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Bruce Yardley appointed Chief Geologist

Bruce Yardley (Leeds University) has been appointed Chief Geologist by The Radioactive Waste Management Directorate (RWMD) of the Nuclear Decommissioning Authority (NDA).

Chartership news

Chartership Officer Bill Gaskarth reports on a projected new logo for use by CGeols, advice on applications and company training schemes

Climate Change Statement Addendum

The Society has published an addendum to 'Climate Change: Evidence from the Geological Record' (November 2010) taking account of new research

Cracking up in Lincolnshire

Oliver Pritchard, Stephen Hallett, and Timothy Farewell consider the role of soil science in maintaining the British 'evolved road'

Critical metals

Kathryn Goodenough* on a Society-sponsored hunt for the rare metals that underpin new technologies

Déja vu all over again

As Nina Morgan Discovers, the debate over HS2 is nothing new...

Done proud

Ted Nield hails the new refurbished Council Room as evidence that the Society is growing up

Earth Science Week 2014

Fellows - renew, vote for Council, and volunteer for Earth Science Week 2014!  Also - who is honoured in the Society's Awards and Medals 2014.

Fookes celebrated

Peter Fookes (Imperial College, London) celebrated at Society event in honour of Engineering Group Working Parties and their reports

Geology - poor relation?

When are University Earth Science departments going to shed their outmoded obsession with maths, physics and chemistry?

Nancy Tupholme

Nancy Tupholme, Librarian of the Society and the Royal Society, has died, reports Wendy Cawthorne.

Power, splendour and high camp

Ted Nield reviews the refurbishment of the Council Room, Burlington House

The Sir Archibald Geikie Archive at Haslemere Educational Museum

You can help the Haslemere Educational Museum to identify subjects in Sir Archibald Geikie's amazing field notebook sketches, writes John Betterton.

Top bananas

Who are the top 100 UK practising scientists?  The Science Council knows...

Free the bones

Professor Mike Benton and a fibreglass model of Thecodontosaurus. Photo: Ian Randall

Ian Randall attends the launch in Bristol of a new scheme to reconstruct Britain’s oldest known

Geoscientist Online 12 November 2009

Bristol University has launched a scheme to free the bones of Britain’s oldest dinosaur.
The scheme, a central aim of which is to involve the public, is funded by a £295,000 grant from the Heritage Lottery Fund. Bristol University owns around four tonnes of dinosaur-containing Upper Triassic rock that need opening up. Five hundred bones, from females, males and juveniles, have already been extracted from the host rocks.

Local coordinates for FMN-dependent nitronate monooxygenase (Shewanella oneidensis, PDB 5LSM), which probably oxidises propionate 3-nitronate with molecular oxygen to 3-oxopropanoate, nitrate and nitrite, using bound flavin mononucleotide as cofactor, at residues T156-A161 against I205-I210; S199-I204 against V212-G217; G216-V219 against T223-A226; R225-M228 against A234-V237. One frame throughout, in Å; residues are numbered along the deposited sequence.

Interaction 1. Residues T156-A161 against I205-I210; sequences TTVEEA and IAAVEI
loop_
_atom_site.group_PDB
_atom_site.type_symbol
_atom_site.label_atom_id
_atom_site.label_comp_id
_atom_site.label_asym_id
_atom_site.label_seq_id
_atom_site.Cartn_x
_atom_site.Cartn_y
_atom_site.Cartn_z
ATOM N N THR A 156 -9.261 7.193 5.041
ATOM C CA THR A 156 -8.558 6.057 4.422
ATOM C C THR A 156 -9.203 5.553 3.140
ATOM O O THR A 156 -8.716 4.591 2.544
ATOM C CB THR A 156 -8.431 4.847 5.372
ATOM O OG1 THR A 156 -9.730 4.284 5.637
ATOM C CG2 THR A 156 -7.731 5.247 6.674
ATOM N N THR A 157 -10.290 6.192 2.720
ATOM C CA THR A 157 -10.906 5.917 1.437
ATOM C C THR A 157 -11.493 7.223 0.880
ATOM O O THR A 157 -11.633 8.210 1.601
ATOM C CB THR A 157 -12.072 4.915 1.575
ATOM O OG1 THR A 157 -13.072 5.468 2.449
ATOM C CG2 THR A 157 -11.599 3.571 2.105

The Heritage Lottery Fund, which celebrates its 15th anniversary this year, exists to maintain and promote our heritage, using funds raised through the National Lottery. Head of HLF South West, Nerys Watts, said: “The remains of the Bristol Dinosaur are of international scientific and heritage importance, offering a chance for us to further understand what our world was once like.”

Thecodontosaurus antiquus, whose name literally means ‘ancient socket-tooth reptile’, was a primitive dinosaur that roamed prehistoric Bristol 216 million years ago. The creature, which measured about two metres in length, was a herbivore.

Professor Mike Benton of Bristol University told Geoscientist Online that they were "extremely grateful for the funding", and that it was excellent that it is “accepted that geology, the Earth sciences and dinosaurs are a legitimate part of our heritage. “Heritage” is what belongs to all of us - our common possessions”.
Judyth Sassoon, an MSc student at Bristol, leans over the exhibit of the Bristol Dinosaur. Phot: Ian Randall The University is keen for the public to be able to see the preservation work in action, and to announce the award, a group of schoolchildren from a local school, Almondsbury Primary, were invited to Bristol City Museum to learn about the dinosaur and examine the fossil material on show. As well as hiring a specialist to oversee the recovery process, the HLF grant will be used to involve the public in the extraction and history of Thecodontosaurus. The University therefore plans to expand the Museum’s preparation laboratory so as to allow easier access for tour groups and people with disabilities.

In tandem with this, local schools will be involved through the University’s new Education Officer. Professor Benton commented that dinosaurs were a good means of getting children interested in geology - and through them, their parents as well. The project is also keen to train a team of volunteers to help with the conservation.

Adrian Tinniswood, chair of the South West branch of the fund, told Geoscientist Online that grants are not usually given to conservation projects. “It’s about engaging the public”, he said; adding that this project was excellent because it would not “just tell people what the heritage is - we want them to take part themselves, find out for themselves."
Sample of the Bristol Dinosaur material on show at the Bristol Museum. Photo: Ian Randall The first remains of Thecodontosaurus were uncovered in Bristol in 1834. At the time it was one of only four dinosaurs to be found worldwide. Sadly, the original samples, from Durdham Down, were destroyed by a bombing raid in the Second World War.

The remains being studied in this project were uncovered in the 1970s in Tytherington Quarry. One of the aims of the project is to create a complete reconstruction of a Thecodontosarus skeleton to go on show in the museum, with the future possibility of building up a herd.